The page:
Chimney Safety

Your chimney has a big responsibility. Chimney safety can be promoted by making sure your chimney is operating correctly. It carries toxic gas out of your home and while doing its job it must withstand constant attacks by acid, creosote and extreme temperatures for months on end. These conditions cause chimney damage and deterioration. When that happens your family's safety is in question. The risks of carbon monoxide poisoning and/or a house fire becomes very real. The Furnace Flue

Chimneys operate on the principle that hot air rises because it is less dense than cold air. When a chimney is filled with hot gas, the gas tends to rise because it is less dense than the air outside the house. The rising hot gas creates a pressure difference called draft which draws combustion air into the appliance and expels the exhaust gas outside. The hotter the gas as compared to the air outside determines the strength of the draft. The fireplace flue

The chimney's function is to produce the draft that draws combustion air into the appliance and safely exhausts the gases from combustion to the outside. To fulfill this role, the chimney needs to conserve flue gas heat to produce strong draft, be resistant to corrosion on the inside and to weather effects from the outside. It needs to be sealed to prevent leakage, tolerate the high flue gas temperatures that can result from chimney fires, and must isolate nearby combustible materials from flue gas heat. Increase your chimneys performance level

How often should I clean my chimney?
A clean and regularly inspected chimney is a safe chimney. Although there is no “code” as to how often a chimney is to be cleaned, industry standards recommend cleaning your chimney when there is an 1/8” to 1/4” of creosote buildup, however, cleaning your chimney at the beginning of the heating season should become routine. Depending on the use of the chimney, cleanings may also be required during the heating season.How to clean your chimney

What if my chimney vents a furnace?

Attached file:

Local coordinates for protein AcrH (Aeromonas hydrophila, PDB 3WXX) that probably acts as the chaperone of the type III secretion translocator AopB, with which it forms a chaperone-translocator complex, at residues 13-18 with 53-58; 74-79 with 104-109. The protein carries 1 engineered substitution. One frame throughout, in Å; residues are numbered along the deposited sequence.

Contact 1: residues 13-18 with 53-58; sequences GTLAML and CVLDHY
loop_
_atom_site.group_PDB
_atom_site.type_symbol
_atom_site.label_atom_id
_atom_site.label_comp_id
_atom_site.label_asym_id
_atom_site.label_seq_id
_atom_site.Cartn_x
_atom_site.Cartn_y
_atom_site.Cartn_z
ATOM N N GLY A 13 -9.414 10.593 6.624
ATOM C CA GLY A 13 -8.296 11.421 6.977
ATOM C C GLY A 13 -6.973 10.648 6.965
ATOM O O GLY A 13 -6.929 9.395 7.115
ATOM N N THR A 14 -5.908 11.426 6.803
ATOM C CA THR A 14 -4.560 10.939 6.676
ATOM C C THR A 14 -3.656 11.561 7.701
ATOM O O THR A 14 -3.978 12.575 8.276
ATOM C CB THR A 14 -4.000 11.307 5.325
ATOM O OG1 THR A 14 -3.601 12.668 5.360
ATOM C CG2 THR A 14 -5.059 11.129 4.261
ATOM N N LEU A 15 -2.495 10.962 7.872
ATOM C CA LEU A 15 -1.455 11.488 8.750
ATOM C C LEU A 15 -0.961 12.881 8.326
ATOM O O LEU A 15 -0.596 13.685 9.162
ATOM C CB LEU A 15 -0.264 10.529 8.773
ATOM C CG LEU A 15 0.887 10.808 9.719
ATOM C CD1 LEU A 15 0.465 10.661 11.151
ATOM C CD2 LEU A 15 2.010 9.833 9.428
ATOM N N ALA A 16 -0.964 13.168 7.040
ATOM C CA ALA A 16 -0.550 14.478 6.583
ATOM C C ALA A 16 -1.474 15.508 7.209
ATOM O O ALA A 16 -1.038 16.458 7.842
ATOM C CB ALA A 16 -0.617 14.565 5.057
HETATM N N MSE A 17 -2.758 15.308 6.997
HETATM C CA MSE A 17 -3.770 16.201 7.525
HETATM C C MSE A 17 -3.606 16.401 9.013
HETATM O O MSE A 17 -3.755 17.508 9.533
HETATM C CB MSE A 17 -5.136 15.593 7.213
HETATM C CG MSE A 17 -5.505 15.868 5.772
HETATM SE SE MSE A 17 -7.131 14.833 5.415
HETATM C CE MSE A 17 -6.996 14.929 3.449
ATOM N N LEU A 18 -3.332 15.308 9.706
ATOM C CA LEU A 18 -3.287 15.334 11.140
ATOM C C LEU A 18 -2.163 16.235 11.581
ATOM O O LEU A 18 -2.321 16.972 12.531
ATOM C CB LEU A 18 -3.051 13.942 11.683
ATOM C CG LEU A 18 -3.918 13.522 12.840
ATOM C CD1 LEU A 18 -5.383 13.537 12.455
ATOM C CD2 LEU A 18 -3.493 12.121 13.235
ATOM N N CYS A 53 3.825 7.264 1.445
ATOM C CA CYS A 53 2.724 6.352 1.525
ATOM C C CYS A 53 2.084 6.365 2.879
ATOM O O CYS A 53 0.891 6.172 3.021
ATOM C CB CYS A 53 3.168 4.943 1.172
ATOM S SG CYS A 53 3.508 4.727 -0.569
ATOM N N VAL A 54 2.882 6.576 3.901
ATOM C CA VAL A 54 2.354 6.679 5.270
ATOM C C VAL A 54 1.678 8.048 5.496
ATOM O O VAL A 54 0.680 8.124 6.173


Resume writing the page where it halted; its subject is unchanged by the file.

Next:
What causes creosote build-up?
The main cause of creosote is burning unseasoned wood. Another cause is not burning the fire hot enough. Slow, smoldering fires do not allow the flue gases to burn off before cooling down and bonding to the inside of your chimney. The type of chimney you have, the state of the chimney interior and draft of the chimney all contribute to possible creosote buildup.Learn how to build a fire successfully

What is creosote?

What happens if creosote builds up?
Can you say chimney fire? Chimney safety can be jeopardized in this situation. Creosote is very flammable and ignites easily. When creosote ignites in your chimney it will sound as if a jet has done a flyby above your home. It is a terrifying sound as flames shoot out the top of your chimney like a rocket. Flames and sparks can also ignite your roof. Many house fires are caused from an unsafe, creosote filled chimney.

How do I know if my chimney is safe?
With yearly cleanings an inspection should be done. An evaluation of the chimney and the flue should be made and it should be checked for any obstructions. An inspection will be more accurate if the chimney is swept prior to performing the inspection.

I don't burn wood, should I still get my chimney cleaned every year?
All heating appliances rely on proper venting in order to burn efficiently. This venting is provided by your chimney. If your chimney is not free of obstructions, the proper draft will not be obtained. Oil furnaces, gas appliances, boilers and hot water heaters all rely on proper venting.

What if the inspection shows my chimney is not safe?
There are several ways to rectify chimney deterioration. Stainless steel relining is a solution for many chimney problems. Stainless steel relining is cost efficient and can be done in just a few hours by the regular do-it-yourselfer.

Install a chimney liner and promote chimney safety

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